At the Women’s Learning Studio, we spend most of our work/learning time online. We communicate, cooperate, collaborate, and convene groups online. We scaffold individuals and groups to master net literacies, routines, and information technologies. This page focuses on tools we use and recommend for online learning and work.
We find the Seek-Sense-Share construct helpful to organize the digital tools we use most often. It is based on Harold Jarche’s path to Personal Knowledge Mastery (PKM). Jarche has said that “PKM is an individual, disciplined process by which we make sense of information, observations and ideas.” (Jarche’s blog and podcast interview with him)
For us, learning and work tools are often one and the same. Each one featured in the chart is profiled below. Some tools have a free entry point. As they prove their utility to you, you may want to purchase a higher service level or donate to help the source thrive to improve the tool and create new ones.
Adobe Connect—we use this web conferencing solution because it scales up easily for us to connect with others by audio, video, and chat. Screens may be set up in advance to organize our meeting focus in stages, and invite collaboration as well as retain “rooms” for future meetings. Sessions can be recorded and made available for later referral. It is not inexpensive and there are worthy rivals such as GotoMeeting but it is a robust same-time communications and collaboration tool that works well for us.
Blogs—Writing to learn is not just a book title. The process enables us to capture and integrate ideas. Many say they can’t do it because writing takes time. We agree, it does. Reflecting on articles read and reports drafted also takes time. It is when we write that ideas jell or fall apart or suggest that more experience, research, or speculation is needed. Blogs invite social exchanges that affirm, sharpen, or turn our position upside-down. Blogs also add to the intellectual commons to enrich everyone. They are free to read and use to spark the growth of even better ideas and data for action. The WLS blog is one of the best things that we do consistently to document our learning and share our views.
Diigo—is a bookmarking tool for online articles, images, documents, etc. Tags help to find information once it is bookmarked. Groups can share and access online articles and information. For instance, the Studio has a searchable Diigo data base of 1,500+ resources on MOOCs (Massive Open Online Courses), social learning, and blogging. We assembled these resources in less than two years and can access from any internet connected device. Doris believes that Diigo is magical and indispensable to organizing, curating, and retrieving ideas. Further, she wishes to thank the digital librarians who introduced Diigo to her in 2009.
Evernote–Evernote is defined as a project workspace on its home page for individual and enterprise-wide use. As recent individual adopters of Evernote, we have not exploited its enterprise features or its capacity to be the place for all artifacts relating to a topic, such as handwritten notes we make on the fly, pictures, etc. We use it to set up notebooks on projects and topics with links to original web sources. Evernote has earned its keep for us.
Facebook—Facebook is like a potluck with the opportunity to interact, share valuable stories & resources, build relationships, stay in touch, entertain and be entertained, and feel a connection to other people who might be miles and time zones away from us. Although neither of us is a big user, we use Facebook to stay closer to family and friends. It is becoming more important as a source of referrals to WLS, too.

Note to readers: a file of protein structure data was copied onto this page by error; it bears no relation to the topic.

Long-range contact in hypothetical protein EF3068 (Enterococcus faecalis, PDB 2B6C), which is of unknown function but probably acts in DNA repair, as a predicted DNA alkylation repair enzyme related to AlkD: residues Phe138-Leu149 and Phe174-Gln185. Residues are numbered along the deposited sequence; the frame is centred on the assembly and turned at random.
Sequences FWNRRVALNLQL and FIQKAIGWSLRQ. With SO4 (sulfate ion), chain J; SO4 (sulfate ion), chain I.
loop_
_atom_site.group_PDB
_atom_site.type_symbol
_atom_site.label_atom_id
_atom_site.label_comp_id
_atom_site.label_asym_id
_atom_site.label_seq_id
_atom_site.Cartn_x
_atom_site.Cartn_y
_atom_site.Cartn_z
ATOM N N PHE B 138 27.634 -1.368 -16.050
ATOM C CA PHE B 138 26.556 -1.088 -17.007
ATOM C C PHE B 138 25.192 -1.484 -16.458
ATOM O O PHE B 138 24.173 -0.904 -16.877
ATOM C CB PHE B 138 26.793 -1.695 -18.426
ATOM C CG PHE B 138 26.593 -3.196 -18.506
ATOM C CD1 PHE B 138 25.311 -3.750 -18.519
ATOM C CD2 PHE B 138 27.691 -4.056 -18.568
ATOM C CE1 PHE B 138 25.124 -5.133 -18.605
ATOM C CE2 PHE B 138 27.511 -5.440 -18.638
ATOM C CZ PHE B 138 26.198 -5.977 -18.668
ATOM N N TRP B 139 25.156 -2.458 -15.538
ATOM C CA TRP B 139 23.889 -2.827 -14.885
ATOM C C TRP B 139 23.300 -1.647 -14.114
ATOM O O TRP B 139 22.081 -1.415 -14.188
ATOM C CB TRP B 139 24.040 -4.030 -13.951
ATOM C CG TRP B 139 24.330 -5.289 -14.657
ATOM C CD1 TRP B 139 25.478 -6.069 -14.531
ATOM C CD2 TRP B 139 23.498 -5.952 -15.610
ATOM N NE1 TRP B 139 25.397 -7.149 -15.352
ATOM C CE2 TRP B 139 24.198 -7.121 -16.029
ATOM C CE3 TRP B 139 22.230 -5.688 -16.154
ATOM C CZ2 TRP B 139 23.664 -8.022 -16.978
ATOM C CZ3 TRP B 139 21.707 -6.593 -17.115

Facetime—This is an added feature to allow Apple users to connect via iPhone, iPad, iPod, or Mac with voice and video. It’s easy to use and greatly personalizes long-distance interaction with live images.
Google Search—with its low skill entry threshold, and completion of queries for users, it enables quick learning on the go from any internet connected device for billions of users. And it’s free.
Hootsuite—is a powerful social media management dashboard to view, post and schedule social media content from the most often used websites, online accounts and RSS feeds. We use it to monitor our LinkedIn, Facebook, and Twitter account activity and can participate and schedule posts from Hootsuite.
LinkedIn—is a social-professional networking site, which lets you share posts, ask and answer questions and participate in online discussion groups. Some use LinkedIn as a blog tool or assist to promoting their blog. Participating in online discussions through professional organizations and associations, getting notification of blogs on topics of interest, and networking with others is a wonderful way to engage in new learning and professional development. Lisa belongs to several LinkedIn groups that she regularly reads and participates in enriching her professional knowledge, abilities, and expertise.
MacMail—Lisa is a Mac user from way-back. She has 5 email accounts. Keeping them separate and organized is a challenge. Her MacMail email client allows her to create folders for each account, read emails from all her accounts in one place, and have distinct signatures and formats for her business, personal, and other accounts.
Microsoft Office—although Lisa identified the Office suite as a key tool, Doris uses it, too. From Word to Excel to PowerPoint—Microsoft Office is vital for building and communicating digital artifacts. We often use PowerPoint to create and export images and designs for other applications, too.
Pandora—Lisa likes to listen to music when she is in light-work mode but like Doris, needs quiet to concentrate deeply. Pandora allows Lisa to design her own internet music stations featuring favorite songs and artists. She uses the free version on all her internet-connected digital devices.